“Why net present value (NPV) is the best measure for investment appraisal?” This question is as good as another question – “How NPV is better than other methods of investment appraisal? There are many methods for investment appraisal such as accounting the (book) rate of return, payback period (PBP), internal rate of return (IRR), and Profitability Index (PI).

Before comparing NPV, let’s recapitulate the concept again. Net present value method calculates the present value of the cash flows based on the opportunity cost of capital and derives the value which will be added to the wealth of the shareholders if that project is undertaken.

Let us discuss each of these methods in comparison with net present value (NPV) to reach the conclusion.

**Net Present Value (NPV) vs. Payback Period (PBP)**

Payback period calculates a period within which the initial investment of the project is recovered.

The criterion for acceptance or rejection is just a benchmark decided by the firm say 3 Years. If the PBP is less than or equal to 3 Years, the firm will accept the project and else will reject it. There are two major drawbacks with this technique –

- It does not consider the cash flows after the PBP.
- Ignores time value of money.

The second drawback is still covered a bit by an extended version of PBP which is commonly called as Discounted Payback Period. The only difference it makes is the cash flows used are discounted cash flows but it also does not consider the cash flows after PBP.

Net present value considers the time value of money and also takes care of all the cash flows till the end of life of the project.

**Net Present Value (NPV) vs. Internal Rate of Return (IRR)**

- It does not understand economies of scale and ignores dollar value of the project. It cannot differentiate between two projects with same IRR but vast difference between dollar returns. On the other hand, NPV talks in absolute terms and therefore this point is not missed.
- IRR assumes discounting and reinvestment of cash flows at the same rate. If the IRR of a very good project is say 35%, it is practically not possible to invest money at this rate in the market. Whereas, NPV assumes a rate of borrowing as well as lending near to the market rates and not absolutely impractical.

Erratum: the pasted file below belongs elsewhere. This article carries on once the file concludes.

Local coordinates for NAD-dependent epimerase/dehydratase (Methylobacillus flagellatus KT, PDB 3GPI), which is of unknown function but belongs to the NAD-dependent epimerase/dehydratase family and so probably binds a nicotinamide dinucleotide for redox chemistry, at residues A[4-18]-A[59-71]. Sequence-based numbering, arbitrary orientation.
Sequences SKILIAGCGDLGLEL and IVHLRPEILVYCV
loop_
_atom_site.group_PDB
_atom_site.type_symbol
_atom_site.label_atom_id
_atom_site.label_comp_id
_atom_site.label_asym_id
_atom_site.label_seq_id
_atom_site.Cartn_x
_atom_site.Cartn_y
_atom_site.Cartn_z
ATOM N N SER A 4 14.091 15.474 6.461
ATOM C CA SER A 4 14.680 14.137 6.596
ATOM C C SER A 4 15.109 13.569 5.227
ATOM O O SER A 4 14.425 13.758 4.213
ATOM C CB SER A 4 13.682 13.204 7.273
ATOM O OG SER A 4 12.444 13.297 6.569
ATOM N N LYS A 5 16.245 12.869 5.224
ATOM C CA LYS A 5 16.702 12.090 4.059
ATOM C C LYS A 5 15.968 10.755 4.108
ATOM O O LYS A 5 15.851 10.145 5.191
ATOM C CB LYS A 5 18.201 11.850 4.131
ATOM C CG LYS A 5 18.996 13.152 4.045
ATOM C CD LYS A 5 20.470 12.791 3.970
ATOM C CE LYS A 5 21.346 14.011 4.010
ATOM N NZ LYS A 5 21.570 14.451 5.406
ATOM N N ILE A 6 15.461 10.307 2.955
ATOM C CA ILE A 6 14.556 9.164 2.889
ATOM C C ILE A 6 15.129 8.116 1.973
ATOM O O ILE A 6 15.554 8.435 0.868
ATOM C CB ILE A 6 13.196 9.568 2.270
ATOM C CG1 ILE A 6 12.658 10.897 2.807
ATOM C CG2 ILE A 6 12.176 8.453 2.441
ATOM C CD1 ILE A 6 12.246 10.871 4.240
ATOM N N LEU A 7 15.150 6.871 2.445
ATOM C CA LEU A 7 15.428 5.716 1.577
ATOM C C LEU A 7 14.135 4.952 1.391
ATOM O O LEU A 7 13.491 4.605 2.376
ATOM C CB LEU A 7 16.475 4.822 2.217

- IRR enters the problem of multiple IRR when we have more than one negative net cash flow and the equation is then satisfied with two values, therefore, have multiple IRRs. Such a problem does not exist with NPV.

**Net Present Value (NPV) vs. Profitability Index (PI)**

Profitability index is a ratio between the discounted cash inflow to the initial cash outflow. It presents a value which says how many times of the investment is the returns in the form of discounted cash flows.

The disadvantage associated with this method again is its relativity. A project can have same profitability index with different investments and the vast difference in absolute dollar return. NPV has an upper hand in this case.

**Conclusion: **

We have noted that almost all the difficulties are survived by net present value and that is why it is considered to be the best way to analyze, evaluate, and select big investment projects. At the same time, the estimation of cash flows requires carefulness because if the cash flow estimation is wrong, NPV is bound to be misleading.